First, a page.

8 big ways you can help our waters

Plastics are an existential threat to the Pacific and Atlantic oceans. Photograph by Naja Bertolt Jensen

By Andy Brack

The ocean is big – really, really big.* It’s so “vastly hugely mind-bogglingly” big you may not think it needs your help.

But consider the daily global degradation from pesticides, detergents, sewage, plastic (33 billion tons of it annually), oil spills and dumping. On top of that, add how warming seas are causing habitat destruction and overfishing is depleting bounties that have fed people for centuries.

Fortunately, there is a net full of specific actions you can take to help to turn it around, as highlighted by ideas shared by a dozen area water leaders and conservationists. They agree the compounded effect of these small acts of kindness can benefit our local coastal ecosystem, improve local waters and, in turn, help the ocean recover from years of harmful use.

“Protecting and resourcing our coastal waterways is essential for ensuring our right to fish, swim and enjoy the water without fear of pollution or getting sick,” said Charleston Waterkeeper Andrew Wunderley. “More than that, their health is our health — we too often overlook the connection between environmental health and human health.”

This story got its start during the reading of The Ocean: The Ultimate Handbook of Nautical Knowledge(2021) by James Island writer Chris Dixon and Jeremy Spencer of Portland, Oregon. While it offers a plethora of wisdom and short master classes on “everything from ancient skills to cutting-edge science,” it also is a broad array of things one can learn about and from the ocean. In that spirit, we offer a list of practical things you can do to help local waters and make more of a difference globally.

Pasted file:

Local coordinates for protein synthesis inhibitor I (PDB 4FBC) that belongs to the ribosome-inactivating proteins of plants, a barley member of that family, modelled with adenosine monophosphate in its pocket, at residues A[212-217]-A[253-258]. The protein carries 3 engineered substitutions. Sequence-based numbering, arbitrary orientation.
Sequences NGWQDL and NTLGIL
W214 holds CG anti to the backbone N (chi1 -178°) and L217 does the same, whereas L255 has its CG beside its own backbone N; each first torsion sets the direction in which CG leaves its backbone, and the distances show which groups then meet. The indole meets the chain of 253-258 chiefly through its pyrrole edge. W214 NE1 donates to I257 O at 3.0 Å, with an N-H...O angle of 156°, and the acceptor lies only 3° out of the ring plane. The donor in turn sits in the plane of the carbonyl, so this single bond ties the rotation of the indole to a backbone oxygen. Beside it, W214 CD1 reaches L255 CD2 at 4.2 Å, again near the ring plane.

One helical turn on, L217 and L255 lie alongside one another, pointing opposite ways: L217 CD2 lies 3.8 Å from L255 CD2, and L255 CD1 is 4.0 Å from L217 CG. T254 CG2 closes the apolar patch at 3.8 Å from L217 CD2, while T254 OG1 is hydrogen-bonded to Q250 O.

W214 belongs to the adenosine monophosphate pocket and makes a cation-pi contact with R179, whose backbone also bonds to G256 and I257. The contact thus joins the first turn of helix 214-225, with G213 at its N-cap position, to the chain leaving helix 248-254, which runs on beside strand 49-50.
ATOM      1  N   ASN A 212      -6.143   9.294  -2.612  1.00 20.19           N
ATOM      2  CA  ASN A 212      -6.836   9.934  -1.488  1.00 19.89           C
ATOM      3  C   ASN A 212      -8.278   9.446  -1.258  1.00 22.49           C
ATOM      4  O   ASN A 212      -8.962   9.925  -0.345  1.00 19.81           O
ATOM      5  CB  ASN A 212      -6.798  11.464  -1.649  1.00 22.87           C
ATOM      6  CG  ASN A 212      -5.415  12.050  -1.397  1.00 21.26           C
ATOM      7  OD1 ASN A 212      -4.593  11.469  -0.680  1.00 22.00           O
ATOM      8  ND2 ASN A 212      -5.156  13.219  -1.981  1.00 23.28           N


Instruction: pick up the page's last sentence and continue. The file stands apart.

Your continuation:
* Apologies to Douglas Adams, The Hitchhiker’s Guide to the Galaxy, 1979.

Enjoy the water

  1. Get into the water and have fun. The more that you get to the beach or enjoy rivers, the deeper you will grow to love it and want to work to protect it, several people said. “Whether you are young or old, the first step is connection,” said Hannah Giddens, science coordinator at Patriots Point. “Understanding that all water moves downstream and eventually – whether in short or very long periods of time – makes its way into our oceans is a behavior-changing notion. … If you start to ponder all of the ways the ocean affects us then it is much easier to make wise choices in our daily lives.”

James Island marine biologist Carolyn Sotka and Wunderley encouraged Lowcountry residents to paddleboard, kayak, surf, explore, learn to crab, fish, take tours and swim in tidal creeks. “Walk the beach in early morning looking for turtle tracks,” Wunderley said. “The more you experience your waterways firsthand, the more in tune and connected you’ll be with their natural and healthy rhythms.”